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History of Freeland, Pa.
Munsell on Butler Township, 1880

Butler Township

This township was taken from Sugarloaf at the August sessions of 1839.  Part was annexed to Hazle November 30th, 1861.

Upon the banks of the streams have been and are still quite a number of mills and manufacturing establishments, while many have gone to decay.

Mr. Samuel Benner, of Conyngham, writes us as follows in regard to a tree in this township which constitutes a noteworthy natural curiosity:  "The tree is a white oak with a rock oak limb; is nearly nine feet in circumference about two feet form the ground.  The limb starts about fifteen feet from the ground, and is nearly the size of the main tree.  The tree stands in a field west of the main road leading from Hazleton to Drum's, nera the foot of Buck mountain and about fifty-five yards from the road.  Some suppose an acorn to have dropped into a rotten spot of the tree, srpouted and formed the limb; but I have it directly from Daniel Grosz (dead a number of years), who cleraed the land nearly fifty years ago, that the rock oak tree had leaned against the white oak and formed the connection and that when he chopped off the rock oak near the ground he found it so much decayed and burnt near the junciton with the white oak that it broke off there, and the upper part remained attached to the white oak, where it can be seen yet."

Butler's first settlers, mills, etc.

As soon as peace was assured to settlers they began to make permanent settlements in this beautiful valley.  From the very favorable reports brought back by the party of men sent out to bury the victims of the Sugarloaf massacre, others were induced to journey to this new Eldorado.

The first settler was G. H. Reip, who came about 1782 and located on lands now owned by Joseph Woodring.  He died in 1794, and was buried at the German church.

Among the pioneers was John Balliett, of Whitehall, Lehigh (then Northumberland) county, who emigrated hither in the spring of 1784 and located on what is now known as the Beisel farm, about one mile west of Drun's, and about the same distance southwest of Hughesville.  The Indian trails, crossing mountains and streams, afforded no passage for wagons, and precluded his "moving" more than what he was able to carry on horseback.  His children were placed in two bee-hives -- typical, perhaps, of that industry that transformed the wolderness into a smiling garden - and these were tied together and hung across the back of one of the horses.  In descending Broad mountain, south of Buck mountain, on their journey, the cord uniting the hives broke and in the language of the old nursery-maid's song, "down came rockaby, baby and all."  After a short gymnastic exercise in turning somersaults down the mountain side, the children were again comfortably ensconced in the hives, and the party moved on their way rejoicing.  Upon reaching their destination Balliett and his family improvised a rude habitation by setting poles around and against a tree, over which some sort of a covering was thrown to shelter them until a house could be built.  Their first house, which was of logs, was in a yar or two after destroyed by fire, together with all their household goods except a bed.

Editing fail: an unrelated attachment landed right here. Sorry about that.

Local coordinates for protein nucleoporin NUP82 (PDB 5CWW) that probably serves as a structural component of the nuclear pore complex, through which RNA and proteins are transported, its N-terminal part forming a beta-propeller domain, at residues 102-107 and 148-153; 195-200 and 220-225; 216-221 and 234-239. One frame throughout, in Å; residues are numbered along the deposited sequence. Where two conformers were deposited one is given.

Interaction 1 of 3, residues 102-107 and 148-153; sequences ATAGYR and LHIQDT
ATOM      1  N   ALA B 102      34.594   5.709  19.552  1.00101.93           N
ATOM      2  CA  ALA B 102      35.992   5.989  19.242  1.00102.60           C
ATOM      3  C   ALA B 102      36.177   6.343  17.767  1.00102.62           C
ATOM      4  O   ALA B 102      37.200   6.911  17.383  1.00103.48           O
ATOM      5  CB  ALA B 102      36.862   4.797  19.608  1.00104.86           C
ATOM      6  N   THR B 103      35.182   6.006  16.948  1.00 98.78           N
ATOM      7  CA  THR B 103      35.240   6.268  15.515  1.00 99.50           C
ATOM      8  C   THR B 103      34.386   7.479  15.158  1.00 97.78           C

Balliett was soon followed to this place by others from the same county, the earliest of whom were men named Reab, Benner, Shober, Dolph, Hlil, Bachelor,Spaide and others, whose descendents still live in this valley.  These pioneers coveted none of the superfluities of this life, or the expensive follies of the present day, but were humbly thankful for their "daily bread" and for the rough couches upon which they were wont to repose their weary limbs.  As soon as they raised any crops of grain they were obliged to carry their grists on foot or horseback to Sultz's mill, on Lizard creek, one mile below the present town of Lehighton, and usually waited until the grist was ground (which was generally done during the night), and returned the following day.

Balliett's was not only the first farm settled upon, but here was the first orchard set out, the little trees being brought from his former residence on horse-back.  His was also the first log house, and his is supposed to have been the first frame house built in what is now Butler township.

The pioneer saw and grist mills on the Little Nescopeck creek, in the southwestern part of the township, were built by Redmond Conyngham.  The saw-mill was built in 1809 on lands now owned by N Beishline, and went to decay many years ago.  The grist-mill was built in 1814 on the opposite side of the creek, where Silas Jacobs now lives, and is now owned by Charles Knelley.

The pioneer saw-mill on the Big Nescopeck creek, in the northeastern part of the township, was built in 1813 by Samuel Woodring, near the site now occupied by A. Straw & Son's saw-mill; and in 1820 Redmond Conyngham built a grist-mill on the site now occupied by Straw's saw-mill.

The pioneer carding-mill was buit about 1810 at what is now Ashville, on the Little Nescopeck creek, on the Linderman property; and the first woolen-mill was built in 1835 by Philip Drum, on the Little Nescopeck, a short distance above Ashville.

The pioneer school-house, built of logs, stood near what is known as the German Church, and went to decay many years ago.

John Balliett, one of the pioneer settlers, was also the pioneer tavern keeper.  He located on the farm now owned by John Beisel, west of Drum's.

Philip Woodring was the pioneer blacksmith.  He located here in 1800, on the place now owned by Henry Koenig.

The first merchant in this township was Henry B. Yost.  He located here in 1832, on the place now owned by D. W. Jenkins, sen.  Mr. Yost was also the pioneer postmaster.  The mails were received once a week, and the name of the office was East Sugarloaf.  This was previous to the formation of the township of Butler.  Cyrus Straw is the present postmaster and receives a daily mail.

George Hughes's saw-mill, above Straw's, was built in 1833, and is still standing.  The house where William B. Doud lives, owned by Mr. Straw, was built in 1812.  The first weavers here were Michael Klouse, Elias Balliett and Jacob Schauber.  They all lived a little southwest of Hughesville.  The oldest graveyard in this township is the one in the corner of the lot opposite the M. E. Church.